The change stems from what reporter Bob White describes as "claims of social workers falsifying evidence to paint parents in a negative light," as well as reports of fast-tracked adoptions, ill-conceived terminations of parental rights and retaliation by social workers against parents. "Dozens of parents alleged victimization by systems geared to protect and preserve the family unit, including child protection," White explains.
These accusations found their genesis in a report entitled "the other Kentucky lottery: Child Protection and Permanency for Abused and Neglected Children in Kentucky in 2005," authored by the National Institute on Children, Youth and Family's and Kentucky Youth Advocates.
The report identified three factors that in combination may often serve to "stack the deck" against the most well-meaning and determined of families: (1) very rapid investigations, which may lead to the premature removal of children, (2) the lack of services provided to families, and (3) the sometimes unrealistic case plans developed by caseworkers that included goals that seemed impossible for many families to meet.
These charges led to a follow-up investigation by the Office of the Inspector General, which described a culture that "thrived on the power of controlling certain families, including but not limited to the ultimate exercise of power - facilitating the removal of children from their biological parents and the termination of parental rights."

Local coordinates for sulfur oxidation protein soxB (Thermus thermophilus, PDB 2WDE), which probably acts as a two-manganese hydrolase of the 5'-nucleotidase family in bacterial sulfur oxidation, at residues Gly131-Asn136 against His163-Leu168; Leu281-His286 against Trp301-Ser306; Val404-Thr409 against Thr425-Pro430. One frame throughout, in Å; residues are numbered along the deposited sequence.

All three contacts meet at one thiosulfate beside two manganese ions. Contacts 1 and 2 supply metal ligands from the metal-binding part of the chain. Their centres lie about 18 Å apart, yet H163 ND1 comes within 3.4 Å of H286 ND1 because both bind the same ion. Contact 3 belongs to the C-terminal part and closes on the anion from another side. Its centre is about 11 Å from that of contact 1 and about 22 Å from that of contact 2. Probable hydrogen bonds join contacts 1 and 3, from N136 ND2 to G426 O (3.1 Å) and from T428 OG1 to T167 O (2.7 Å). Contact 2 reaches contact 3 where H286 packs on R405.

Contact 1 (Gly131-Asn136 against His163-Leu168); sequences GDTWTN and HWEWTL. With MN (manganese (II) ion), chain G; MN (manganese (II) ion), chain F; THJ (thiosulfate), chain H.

The OIG report found that "documentation was omitted or added to case files to intentionally mislead the court." In some cases, this was to assure children were returned to their biological parents while in other cases it was reportedly to assure that the Judge would rule for termination of the parents' rights.
"Policy was applied inconsistently in determining whether a child should be removed from the biological parents' home, whether children were placed with a relative, or if siblings were to be separated," the Inspector General found.
"Workers respond aggressively to any perceived challenge to their actions. For example, biological and foster parents complained children were removed from their home because they 'talked back' to the workers," the report explains.
The Inspector General's report explained that: "social service workers have boasted about making it difficult for clients to work with DCBS staff." Beyond that, social service caseworkers "have laughed at parents as they advised them they were removing their children and during the removal process." The report continues on to explain that:
One social service worker struck and cursed a biological parent during a visit with his child. The worker then entered a detailed service recording in the client's file documenting the parent's aggressive behavior, but failing to document her own use of an obscenity toward the client or that she struck him in the chest with her hand.
Some of the caseworkers accused of wrongdoing retired, while others continued to work in other jurisdictions, performing the same duties. Some were reprimanded, with written blemishes added to their personnel files. None, however, were fired.
"None were prosecuted criminally, even though evidence supported claims they had destroyed countless lives and torn families apart without warrant," White explains.
"Bill Mitchell knows how difficult it can be to get your kids out the state's hands. He had to fight all the way to the Michigan State Supreme Court to get his three boys back," explains WXYZ's investigative reporter Ann Mullen.
His boys were living with their mother when they were taken. Mitchell tried to get his boys, but CPS had other ideas. The state asked the court to terminate his parental rights, primarily because of his finances. "I have the right to choose where I want to work," says Mitchell, an engineer who works at Wal-Mart.